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This image released by "Jeopardy!" shows Alex Trebek, host of the game show "Jeopardy!" Trebek's final week of episodes was Friday, Jan. 8, 2021. All five episodes were taped in late October. / Jeopardy! via The Associated Press

A sure sign of aging is paying closer attention to the obituaries. For baby boomers, "a time to mourn" is at hand.

Death is no longer something for our parents' generation to worry about. Fewer and fewer of us boomers even have parents who are still alive.

It has recently occurred to me that, at 62, the next years of my life will be filled with news of deaths that feel personal.

That's not to be maudlin, but just to state a plain fact. I suspect the obit writers at national publications are working overtime on writing the advance pieces on celebrities who aren't even sick yet.

This new reality is really just a byproduct of aging. For many of us now in our 60s, our cultural icons are in their 80s.

In just the last year we've lost Alex Trebek (80), Charley Pride (86), Kenny Rogers (81), Little Richard (87) and Regis Philbin (88).

That's not to mention the young celebrities who died tragically on the cusp of midlife such as former NBA star Kobe Bryant (41) and actor Chadwick Boseman (43).

There were also famous centenarians who died in 2020 whom you might not have known were still living. Olivia de Havilland (104) and Kirk Douglas (103) come to mind. De Havilland as Melanie in "Gone With the Wind" and Douglas staring in "Spartacus" are firmly in many boomers' memory banks.

For the others, the memories are more visceral, each connected to a time and a place.

Sean Connery — When I was a kid, my parents would go to the Sundown Drive-in theater in Columbia, Tennessee, to watch James Bond movies. I remember sitting in the back seat of our Rambler station wagon and being told to "go to sleep" when the love scenes started.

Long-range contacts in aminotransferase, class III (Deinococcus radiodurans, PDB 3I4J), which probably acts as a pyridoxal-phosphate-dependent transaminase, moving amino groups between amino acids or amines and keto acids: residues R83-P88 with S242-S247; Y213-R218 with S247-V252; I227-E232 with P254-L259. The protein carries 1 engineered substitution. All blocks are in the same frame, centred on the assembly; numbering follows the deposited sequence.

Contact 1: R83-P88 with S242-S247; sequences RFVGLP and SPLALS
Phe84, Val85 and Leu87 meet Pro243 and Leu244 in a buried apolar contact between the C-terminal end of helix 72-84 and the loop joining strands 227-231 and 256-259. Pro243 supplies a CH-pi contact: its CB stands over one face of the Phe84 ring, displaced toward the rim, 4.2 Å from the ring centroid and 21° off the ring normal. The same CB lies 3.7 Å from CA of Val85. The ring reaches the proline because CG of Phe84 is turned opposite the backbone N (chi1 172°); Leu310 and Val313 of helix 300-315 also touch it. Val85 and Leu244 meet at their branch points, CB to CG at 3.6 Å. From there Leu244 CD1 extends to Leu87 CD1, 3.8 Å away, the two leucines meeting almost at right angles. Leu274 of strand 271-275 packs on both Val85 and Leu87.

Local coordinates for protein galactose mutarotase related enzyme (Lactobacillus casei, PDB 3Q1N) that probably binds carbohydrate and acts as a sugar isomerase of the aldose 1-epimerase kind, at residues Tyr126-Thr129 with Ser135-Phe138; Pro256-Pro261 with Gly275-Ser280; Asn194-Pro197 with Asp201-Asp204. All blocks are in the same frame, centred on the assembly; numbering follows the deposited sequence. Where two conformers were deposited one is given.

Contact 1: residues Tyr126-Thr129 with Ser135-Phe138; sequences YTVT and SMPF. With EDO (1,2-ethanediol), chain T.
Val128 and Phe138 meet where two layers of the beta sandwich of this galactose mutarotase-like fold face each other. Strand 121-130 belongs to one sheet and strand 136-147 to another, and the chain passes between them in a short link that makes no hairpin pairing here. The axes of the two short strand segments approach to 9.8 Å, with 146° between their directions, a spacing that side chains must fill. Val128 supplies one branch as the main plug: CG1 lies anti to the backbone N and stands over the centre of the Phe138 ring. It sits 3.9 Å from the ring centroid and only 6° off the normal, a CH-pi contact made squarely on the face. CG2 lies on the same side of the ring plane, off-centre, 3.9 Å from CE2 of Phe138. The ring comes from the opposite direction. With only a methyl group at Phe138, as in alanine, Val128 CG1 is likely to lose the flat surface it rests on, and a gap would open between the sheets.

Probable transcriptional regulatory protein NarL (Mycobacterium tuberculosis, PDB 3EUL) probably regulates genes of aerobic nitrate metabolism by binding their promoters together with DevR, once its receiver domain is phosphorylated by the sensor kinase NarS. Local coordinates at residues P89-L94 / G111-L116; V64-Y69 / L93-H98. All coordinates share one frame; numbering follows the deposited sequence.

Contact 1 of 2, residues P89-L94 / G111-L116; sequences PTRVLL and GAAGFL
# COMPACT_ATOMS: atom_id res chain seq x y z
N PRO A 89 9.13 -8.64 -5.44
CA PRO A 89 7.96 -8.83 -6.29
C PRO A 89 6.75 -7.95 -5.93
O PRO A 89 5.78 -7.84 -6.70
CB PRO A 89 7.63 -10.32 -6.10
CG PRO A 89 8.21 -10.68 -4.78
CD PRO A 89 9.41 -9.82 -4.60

Charley Pride — I associate the late country music star with mornings in the 1970s, when my mother would play the radio in the kitchen of our duplex, and "Kiss an Angel Good Mornin'" was constantly on the playlist of her favorite local radio station.

Kenny Rogers — One of my first assignments as a cub reporter at The Chattanooga Times was covering the Kenny Rogers concert that was one of the first official events at the University of Tennessee at Chattanooga Roundhouse. I have a clear memory that the acoustics were horrible and people couldn't believe the steepness of the upper-level seats. But Rogers was at the height of his career, and everyone had a blast.

Regis Philbin — Philbin always reminded me of a terrier, his banter more of a bark than a conversation. I remember his give-and-take with Kathie Lee Gifford on "Live! With Regis and Kathie Lee" as the background noise of the 1990s.

Little Richard — Many people don't know it but the Rock and Roll Hall of Fame singer spent most later years splitting time between a downtown Nashville hotel and a home in Lynchburg, Tenn.

Alex Trebek — I will always associate Trebek with the year 2020. Because of COVID-19, I became a nightly viewer of Jeopardy! Like millions of others, I watched Trebek battle cancer for months, while continuing to host the game show beloved by Americans.

Clue: He defined courage in 2020.

Answer: Who is Alex Trebek?

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